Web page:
At the time of writing, the appending petition had over 16,500 signatures and we currently await a response from the government.
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Have a listen to Liam from @colour___club chatting all things Save Our Scene with @synmedia last week! Addressing some of the issues and solutions that we're fighting for throughout this campaign, the full stream is up now via facebook.com/saveourscene.vic. 🙌 📷 @marcuskeily
Speaking to Liam Alexander, co-owner of burgeoning Carlton nightclub and live music venue, Colour, there was activity early in the piece but support has since dried up.
“I was in Tasmania on the Overland Track with no phone reception when the club shut down and came back to a landscape in which I, our staff and a lot of people within live music in Melbourne had no jobs,” Alexander says. “Most people had been stood down with no income and we still had bills due including supplies, insurance, rent, and really no sight of when things might change and certainly nothing subsidised.
“That was the initial couple of weeks probably and then things started to roll out which was the small business grant from the state government and then discussions about rent relief, but it feels a bit stagnant now.”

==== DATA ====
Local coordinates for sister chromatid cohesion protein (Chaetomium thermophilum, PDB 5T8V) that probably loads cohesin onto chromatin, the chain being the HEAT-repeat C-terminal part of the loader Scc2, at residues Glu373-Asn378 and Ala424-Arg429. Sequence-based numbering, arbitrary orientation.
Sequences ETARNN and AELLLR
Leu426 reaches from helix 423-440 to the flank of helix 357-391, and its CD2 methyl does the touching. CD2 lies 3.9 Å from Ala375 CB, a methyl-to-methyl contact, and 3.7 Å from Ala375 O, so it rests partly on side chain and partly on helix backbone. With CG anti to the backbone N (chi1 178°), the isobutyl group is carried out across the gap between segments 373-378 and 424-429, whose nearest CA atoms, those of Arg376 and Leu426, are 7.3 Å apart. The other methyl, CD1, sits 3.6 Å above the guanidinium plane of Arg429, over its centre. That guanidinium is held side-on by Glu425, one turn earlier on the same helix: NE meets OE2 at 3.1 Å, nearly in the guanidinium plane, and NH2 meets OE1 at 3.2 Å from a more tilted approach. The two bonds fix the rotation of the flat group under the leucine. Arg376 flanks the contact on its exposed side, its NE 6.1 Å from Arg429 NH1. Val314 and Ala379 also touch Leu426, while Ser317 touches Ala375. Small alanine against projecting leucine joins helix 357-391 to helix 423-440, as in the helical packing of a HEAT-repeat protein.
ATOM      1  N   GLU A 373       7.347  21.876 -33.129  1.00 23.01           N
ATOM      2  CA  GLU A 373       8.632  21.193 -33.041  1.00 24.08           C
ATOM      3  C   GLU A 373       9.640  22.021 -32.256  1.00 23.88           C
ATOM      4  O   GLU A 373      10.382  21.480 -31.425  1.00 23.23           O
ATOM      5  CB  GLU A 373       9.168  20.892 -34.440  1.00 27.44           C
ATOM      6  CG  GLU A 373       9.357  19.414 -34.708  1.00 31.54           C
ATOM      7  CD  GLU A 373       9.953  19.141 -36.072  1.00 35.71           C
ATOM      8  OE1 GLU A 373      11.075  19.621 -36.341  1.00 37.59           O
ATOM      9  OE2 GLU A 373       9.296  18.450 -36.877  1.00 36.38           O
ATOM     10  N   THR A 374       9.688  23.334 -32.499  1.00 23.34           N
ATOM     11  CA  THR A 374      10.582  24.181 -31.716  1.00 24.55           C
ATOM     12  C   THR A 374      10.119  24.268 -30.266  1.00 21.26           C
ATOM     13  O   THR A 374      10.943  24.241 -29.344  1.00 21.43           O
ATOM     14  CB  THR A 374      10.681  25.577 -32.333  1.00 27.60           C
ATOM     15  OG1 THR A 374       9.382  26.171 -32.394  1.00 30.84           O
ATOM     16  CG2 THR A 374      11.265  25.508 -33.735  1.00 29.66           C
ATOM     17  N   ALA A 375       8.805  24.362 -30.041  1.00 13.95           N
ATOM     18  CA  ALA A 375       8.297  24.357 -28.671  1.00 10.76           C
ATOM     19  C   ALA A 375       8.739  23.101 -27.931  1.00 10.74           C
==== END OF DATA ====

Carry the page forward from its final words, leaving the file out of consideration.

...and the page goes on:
Since the early going, the Victorian government has announced skerricks of support via JobKeeper, grants, rent relief and targeted support packages, but none of these have been significant enough, nor relevant enough, to live music venues that have larger overheads than most creative enterprises.
For Alexander, the issue stems from deficiency – in knowledge and compassion – with unaware landlords at the forefront.
“The transferral of the code of conduct from the federal government with regards to rent relief into actual state legislation, I think has been a letdown because a lot of the formal legislation relies on the notion of good faith and I don’t think many landlords are music people,” Alexander continues. “At least a lot of them don’t understand the cultural value of music and they also don’t understand the volatility of the industry and how ‘on a knife-edge’ a lot of the arts are in Victoria.”